Properly lit sailboats can also give you a sense of security and peace of mind, knowing that youre visible to other vessels in the area.

How to Test Lights for Proper Operation

Testing lights on a sailboat at night is an important part of ensuring that the craft is properly lit and visible to other vessels.

It is essential for safety, as well as compliance with regulations set by the United States Coast Guard.

Before each voyage, it is important to inspect all of the lights and make sure that they are in proper working order.

The first step to testing lights is to turn them on and check that they are functioning correctly.

It is important to make sure that all of the required lights are present and that they are bright enough to be seen in clear conditions for up to 3 miles away.

The running lights should be a green light at the bow and a red light at the stern, while the anchor light should be a white light mounted on the masthead or the bow of the vessel.

The stern light should be a white light placed at the stern, and the masthead light should be a white light placed at the highest point on the vessel.

Another important step in testing lights is to make sure that they are not obstructed in any way.

This includes checking for any wires, cables, or other objects that could block the lights from being visible.

This is especially important for the masthead light, as it needs to be accessible in order to be seen from a distance.

It is also important to check the wiring of the lights to make sure that they are securely connected and not corroded or damaged.

Finally, it is important to check the bulbs of the lights to make sure that they are all functioning correctly.

It is important to check the wattage of the bulbs to make sure that they are bright enough to meet the standards set by the United States Coast Guard.

It is also important to make sure that the bulbs are not cracked or damaged in any way, as this could affect their visibility.

Following the steps outlined above will help to ensure that all of the lights are in proper working order and can be seen from a distance in clear conditions.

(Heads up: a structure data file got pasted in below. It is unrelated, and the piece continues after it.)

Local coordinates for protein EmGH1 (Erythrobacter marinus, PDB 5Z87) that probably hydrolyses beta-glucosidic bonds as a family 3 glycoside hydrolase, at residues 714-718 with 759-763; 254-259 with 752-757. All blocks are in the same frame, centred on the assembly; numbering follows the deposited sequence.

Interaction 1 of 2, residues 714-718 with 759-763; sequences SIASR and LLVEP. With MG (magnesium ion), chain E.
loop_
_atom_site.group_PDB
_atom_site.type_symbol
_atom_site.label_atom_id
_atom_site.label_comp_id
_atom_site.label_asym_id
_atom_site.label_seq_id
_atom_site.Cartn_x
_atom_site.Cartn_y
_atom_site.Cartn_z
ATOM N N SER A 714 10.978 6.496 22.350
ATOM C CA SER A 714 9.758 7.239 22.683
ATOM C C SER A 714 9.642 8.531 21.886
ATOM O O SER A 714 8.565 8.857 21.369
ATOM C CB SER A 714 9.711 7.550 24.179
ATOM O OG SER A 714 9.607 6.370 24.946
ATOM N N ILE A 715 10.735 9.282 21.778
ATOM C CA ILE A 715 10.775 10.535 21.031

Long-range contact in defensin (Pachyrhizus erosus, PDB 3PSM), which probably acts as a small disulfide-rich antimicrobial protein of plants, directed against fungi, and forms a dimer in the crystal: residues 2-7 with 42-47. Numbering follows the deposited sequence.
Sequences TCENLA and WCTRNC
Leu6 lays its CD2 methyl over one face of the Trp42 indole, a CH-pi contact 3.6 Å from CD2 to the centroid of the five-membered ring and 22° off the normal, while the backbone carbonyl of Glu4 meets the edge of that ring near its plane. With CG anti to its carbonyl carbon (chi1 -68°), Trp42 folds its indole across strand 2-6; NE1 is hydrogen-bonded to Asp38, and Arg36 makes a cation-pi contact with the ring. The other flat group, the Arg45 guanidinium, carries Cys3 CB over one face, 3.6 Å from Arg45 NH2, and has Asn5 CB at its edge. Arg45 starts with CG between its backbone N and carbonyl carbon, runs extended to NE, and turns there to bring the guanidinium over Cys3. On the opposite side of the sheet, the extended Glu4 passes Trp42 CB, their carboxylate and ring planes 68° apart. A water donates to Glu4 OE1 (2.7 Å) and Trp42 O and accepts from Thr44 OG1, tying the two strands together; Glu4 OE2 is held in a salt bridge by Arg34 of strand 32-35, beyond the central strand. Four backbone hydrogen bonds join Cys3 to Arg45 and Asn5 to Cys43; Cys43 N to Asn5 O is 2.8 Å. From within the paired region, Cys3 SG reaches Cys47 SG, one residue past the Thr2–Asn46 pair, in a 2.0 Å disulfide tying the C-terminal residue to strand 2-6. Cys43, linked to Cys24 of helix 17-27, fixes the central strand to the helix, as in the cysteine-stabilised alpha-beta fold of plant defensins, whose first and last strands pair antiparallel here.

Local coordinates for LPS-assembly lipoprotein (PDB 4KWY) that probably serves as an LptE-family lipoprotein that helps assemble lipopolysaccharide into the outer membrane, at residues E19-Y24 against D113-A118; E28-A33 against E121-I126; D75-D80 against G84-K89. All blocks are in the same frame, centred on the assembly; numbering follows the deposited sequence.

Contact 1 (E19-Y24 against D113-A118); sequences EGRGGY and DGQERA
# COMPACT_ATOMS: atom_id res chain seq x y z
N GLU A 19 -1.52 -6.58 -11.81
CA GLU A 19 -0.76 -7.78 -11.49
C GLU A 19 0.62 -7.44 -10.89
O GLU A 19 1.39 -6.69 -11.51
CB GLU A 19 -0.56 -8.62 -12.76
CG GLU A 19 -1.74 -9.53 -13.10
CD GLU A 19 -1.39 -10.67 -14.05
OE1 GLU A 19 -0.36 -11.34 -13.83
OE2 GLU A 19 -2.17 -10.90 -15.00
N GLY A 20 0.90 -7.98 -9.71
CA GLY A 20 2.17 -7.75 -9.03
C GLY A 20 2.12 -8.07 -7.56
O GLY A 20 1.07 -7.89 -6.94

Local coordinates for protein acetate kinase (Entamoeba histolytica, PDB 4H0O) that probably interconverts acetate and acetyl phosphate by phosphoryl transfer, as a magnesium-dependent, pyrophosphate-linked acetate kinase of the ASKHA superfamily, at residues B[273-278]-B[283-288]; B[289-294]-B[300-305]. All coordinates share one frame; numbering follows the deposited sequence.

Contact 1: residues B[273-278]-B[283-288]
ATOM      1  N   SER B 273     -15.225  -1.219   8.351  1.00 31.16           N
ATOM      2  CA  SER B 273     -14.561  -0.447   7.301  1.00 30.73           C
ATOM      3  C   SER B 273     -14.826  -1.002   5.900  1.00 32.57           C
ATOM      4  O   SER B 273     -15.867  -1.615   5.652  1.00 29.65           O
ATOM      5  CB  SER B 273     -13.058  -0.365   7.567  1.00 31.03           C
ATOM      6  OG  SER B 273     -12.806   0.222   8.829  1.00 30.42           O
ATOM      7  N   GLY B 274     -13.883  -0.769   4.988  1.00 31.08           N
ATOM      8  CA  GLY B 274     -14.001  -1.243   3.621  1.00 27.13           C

This is important for safety, as well as compliance with regulations set by the United States Coast Guard.

Final Thoughts

Having the correct lights installed and in proper working order on your sailboat is essential for safety and visibility on the water at night.

Knowing what type of lights you need, how to install them, and how to test them for proper operation is key.

While it may seem daunting to install and maintain all these lights, the benefits of having a properly lit sailboat at night far outweigh the effort.

So take the time to review safety regulations, and make sure you have the right lights installed and operating correctly to ensure a safe and enjoyable sailing experience.

James Frami

At the age of 15, he and four other friends from his neighborhood constructed their first boat. He has been sailing for almost 30 years and has a wealth of knowledge that he wants to share with others.

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Harbor Sailboats

Navigation Lights at Night

by Harbor Sailboats | Dec 4, 2020 | Blog | 1 comment

properly lit sailboat at night

Great article! Boat lights are the means of communication between sailing vessels. These lights are also a tool to let my presence known even from a distance.

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How to sail at night

  • How to sail at night

Captains are often asked if it's possible to sail at night. In the vast majority of cases, the answer is yes, unless you are just starting out. You just need to know the specifics of night sailing — the rules of boat lighting, beacon signals, have navigation and nautical charts handy, and most importantly, follow basic safety rules on board. So, do you know what night sailing entails?

You can't do it without the correct lights

While on land, lights are primarily there to help us see, at sea it's the other way around. All boats must be properly lit for other vessels to see. And, a boat doesn't work like a car either, where we shine our headlights on the road ahead to see what's in front of us. At sea we rely on navigation, nautical charts, lighthouses and the captain's knowledge.

Basic boat lights include running lights, steaming lights and anchor lights. There are clearly defined and standardized rules for lighting a ship  under sail at night . So the question of how to light a yacht at night has a very simple answer. Running lights, or side lights, show other vessels where your port and starboard sides are, with red indicating port and green starboard, and you must also have a white stern light on.

Lighting the yacht at night is very important because, unlike during the day, the helmsman cannot judge the distance and direction  of other boats by sight. Running lights make the position and direction of the surrounding vessels visible, as well as their approximate distance, and helps to avoid possible collisions. Radar is also highly practical in this respect, as it shows the size and distance of the vessel.

However, when sailing there can be situations where the sails need to be lowered, and with that, the lighting also needs to be changed. If travelling under motor power , a steaming light  (masthead light)  must be turned on , which shines at the same angle as the side lights. When a sailboat is not under sail, it has to abide by the rules set out for power boats by COLREG (The International Rules for Preventing Collisions at Sea).